Production from Magnus, where BP recently completed a life extension program, averaged around 16,000 boe/d last year.
The $85-million deal, which is subject to partner, regulatory, and other third-party approvals, would give EnQuest around 15.9 MMboe of net reserves through gaining 25% of BP’s 100% stake in Magnus; a similar share of BP’s interests in the pipelines; and a 3% interest in the SVT.
The assets covered include 9% of BP’s 36% stake in the Northern Leg Gas Pipeline (NLGP), and 3.83% of its 15.32% interest in the Ninian Pipeline System (NPS), and transfer of operatorship. EnQuest currently owns 3% in the SVT, 5.9% in NLGP, and 2.7% in NPS.
It plans to finance the transaction via sharing of future cash flows from these assets - the accord does not include any upfront payment to BP.
In addition, the company has the option, exercisable between July 1, 2018 and Jan. 15, 2019, to purchase BP’s remaining 75% share of Magnus, a further 9% in the SVT, and the remainder of BP’s interests in the associated pipelines for $300 million.
If EnQuest takes up this option, BP would retain 50% of net cash flows from the assets up to a maximum of $1 billion. Again, EnQuest would fulfil the purchase through a mixture of cash and future asset cash flows.
BP group CEO Bob Dudley said: “EnQuest’s experience of investing in and extending the life of mature assets in the North Sea make them a natural operator of Magnus and Sullom Voe in this later phase of their life.
“We believe this will enable them to prolong the life of the assets, benefiting the region and creating additional value for both EnQuest and BP shareholders. In addition to investing in and growing our core businesses, BP will continue to seek innovative opportunities such as this to work with partners to maximize value creation from our entire portfolio.”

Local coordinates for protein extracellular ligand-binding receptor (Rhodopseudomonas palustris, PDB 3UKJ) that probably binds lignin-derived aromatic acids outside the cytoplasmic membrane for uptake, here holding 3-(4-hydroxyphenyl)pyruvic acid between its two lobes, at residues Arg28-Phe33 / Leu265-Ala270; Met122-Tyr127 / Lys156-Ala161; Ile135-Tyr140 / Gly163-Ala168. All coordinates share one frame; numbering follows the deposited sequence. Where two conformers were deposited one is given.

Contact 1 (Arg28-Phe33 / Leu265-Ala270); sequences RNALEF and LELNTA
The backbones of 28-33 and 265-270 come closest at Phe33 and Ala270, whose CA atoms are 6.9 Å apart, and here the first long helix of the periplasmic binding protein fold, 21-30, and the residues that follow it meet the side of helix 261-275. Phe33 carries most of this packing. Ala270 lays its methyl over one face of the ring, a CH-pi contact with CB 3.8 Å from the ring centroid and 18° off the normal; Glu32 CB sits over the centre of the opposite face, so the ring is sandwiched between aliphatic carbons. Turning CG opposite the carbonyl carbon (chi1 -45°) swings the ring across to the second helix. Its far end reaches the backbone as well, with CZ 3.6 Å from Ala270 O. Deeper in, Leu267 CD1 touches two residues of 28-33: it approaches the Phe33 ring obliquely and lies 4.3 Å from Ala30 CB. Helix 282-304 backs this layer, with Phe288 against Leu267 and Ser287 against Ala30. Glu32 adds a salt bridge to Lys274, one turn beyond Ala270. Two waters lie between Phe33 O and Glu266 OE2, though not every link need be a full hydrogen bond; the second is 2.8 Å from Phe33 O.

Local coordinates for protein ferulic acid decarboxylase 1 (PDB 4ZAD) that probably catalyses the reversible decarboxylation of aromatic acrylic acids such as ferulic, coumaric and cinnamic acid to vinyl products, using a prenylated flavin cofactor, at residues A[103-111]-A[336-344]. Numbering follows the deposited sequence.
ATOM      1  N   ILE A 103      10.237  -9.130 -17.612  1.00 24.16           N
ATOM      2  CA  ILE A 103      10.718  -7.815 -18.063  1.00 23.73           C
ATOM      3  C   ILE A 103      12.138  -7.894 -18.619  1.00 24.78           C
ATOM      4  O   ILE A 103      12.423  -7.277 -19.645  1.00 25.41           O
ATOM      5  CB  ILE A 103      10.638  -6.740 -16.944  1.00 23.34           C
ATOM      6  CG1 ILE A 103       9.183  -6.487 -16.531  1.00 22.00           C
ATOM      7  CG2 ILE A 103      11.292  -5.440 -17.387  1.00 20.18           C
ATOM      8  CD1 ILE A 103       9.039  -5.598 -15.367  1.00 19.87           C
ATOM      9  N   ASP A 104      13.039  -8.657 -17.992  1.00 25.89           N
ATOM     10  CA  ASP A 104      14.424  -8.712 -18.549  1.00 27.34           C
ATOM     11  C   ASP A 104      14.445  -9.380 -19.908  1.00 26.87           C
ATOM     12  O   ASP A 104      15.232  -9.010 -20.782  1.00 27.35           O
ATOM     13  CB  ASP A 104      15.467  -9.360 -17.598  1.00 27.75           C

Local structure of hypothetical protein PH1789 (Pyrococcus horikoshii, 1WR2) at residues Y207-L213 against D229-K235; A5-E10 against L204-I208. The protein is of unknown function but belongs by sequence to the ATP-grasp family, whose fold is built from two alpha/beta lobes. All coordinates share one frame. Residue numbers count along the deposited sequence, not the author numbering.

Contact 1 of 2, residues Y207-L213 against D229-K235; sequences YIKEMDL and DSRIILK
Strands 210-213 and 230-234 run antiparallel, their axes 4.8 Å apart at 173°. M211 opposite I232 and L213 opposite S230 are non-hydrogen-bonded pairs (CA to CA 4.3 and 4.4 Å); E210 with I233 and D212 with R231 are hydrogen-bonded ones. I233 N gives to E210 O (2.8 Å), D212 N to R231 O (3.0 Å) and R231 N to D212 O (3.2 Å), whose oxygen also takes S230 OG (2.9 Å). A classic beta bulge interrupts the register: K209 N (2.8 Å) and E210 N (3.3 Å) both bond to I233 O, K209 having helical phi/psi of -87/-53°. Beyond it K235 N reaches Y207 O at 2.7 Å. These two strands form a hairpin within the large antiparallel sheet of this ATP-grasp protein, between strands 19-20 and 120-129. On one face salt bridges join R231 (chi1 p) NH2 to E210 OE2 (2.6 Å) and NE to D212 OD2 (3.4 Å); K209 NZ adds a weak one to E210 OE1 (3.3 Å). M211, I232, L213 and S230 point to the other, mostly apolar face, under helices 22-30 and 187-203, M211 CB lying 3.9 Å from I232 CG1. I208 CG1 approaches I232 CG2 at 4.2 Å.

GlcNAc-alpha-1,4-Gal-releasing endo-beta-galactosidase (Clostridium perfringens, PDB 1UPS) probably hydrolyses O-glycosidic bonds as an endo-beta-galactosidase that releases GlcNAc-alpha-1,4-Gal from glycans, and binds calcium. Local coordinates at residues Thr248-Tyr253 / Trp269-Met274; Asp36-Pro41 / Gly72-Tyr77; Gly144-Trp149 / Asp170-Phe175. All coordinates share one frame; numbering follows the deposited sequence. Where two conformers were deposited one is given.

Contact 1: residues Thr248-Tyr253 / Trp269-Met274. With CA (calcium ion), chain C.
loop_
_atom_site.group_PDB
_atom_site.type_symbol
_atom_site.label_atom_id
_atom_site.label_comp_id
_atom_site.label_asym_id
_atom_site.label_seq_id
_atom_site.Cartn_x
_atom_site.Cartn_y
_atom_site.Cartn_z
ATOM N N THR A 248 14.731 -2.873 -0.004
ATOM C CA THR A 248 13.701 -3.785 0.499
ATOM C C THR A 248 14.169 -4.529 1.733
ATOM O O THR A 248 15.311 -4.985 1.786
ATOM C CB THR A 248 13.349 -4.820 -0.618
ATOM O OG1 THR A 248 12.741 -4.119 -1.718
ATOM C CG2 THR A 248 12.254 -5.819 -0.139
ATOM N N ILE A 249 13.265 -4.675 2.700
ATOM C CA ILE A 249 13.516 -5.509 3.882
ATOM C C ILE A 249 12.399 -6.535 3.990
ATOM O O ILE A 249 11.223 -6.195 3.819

Mark Thomas, BP North Sea Regional president, said: “In recent years, we have been focusing our North Sea portfolio around core assets west of Shetland and in the central North Sea - bringing new fields into production, redeveloping and renewing existing producing facilities, acquiring new acreage and interests through license rounds and farm-ins and selling some of our mature assets to those who see greater strategic fit with their businesses.
“Sullom Voe and Magnus have been great businesses for BP, but to maximize the economic life of these important assets, we believe this deal will offer them a better long-term future.
“With their integrated skills, operational scale, cost structures and high levels of operating efficiency we have seen what EnQuest can do on the Thistle, Deveron, and Don fields that were previously operated by BP. We believe this is a good example of having the right assets in the right hands, offering new opportunities for the assets and benefitting the UKCS, in the spirit of maximizing economic recovery (‘MER UK’).”
EnQuest CEO Amjad Bseisu said: “Magnus is a good-quality reservoir; it has large volumes in place, with potential for infill drilling and for the revitalization of wells, and scope for field life extension. It is a producing asset that would materially increase EnQuest’s reserve base.”
BP will continue to export oil production from the Clair field, along with the current Clair Ridge development (both west of Shetland) through the SVT.
Gas from the Foinaven and Clair fields will also continue to be processed through the SVT. Gas from the re-developed Schiehallion and Loyal fields will export to SVT once production re-starts in the coming months.
The SVT and Magnus should transition to EnQuest as fully operational entities, along with the staff that operate and support the facilities. Around 100 BP personnel work on Magnus and associated infrastructure and around 240 on the SVT.
BP aims to complete the sale and transfer of operatorship later this year.
EnQuest also has the option to receive $50 million from BP in exchange for undertaking management of decommissioning activities for the Thistle and Deveron facilities (originally developed by BP but now operated by EnQuest).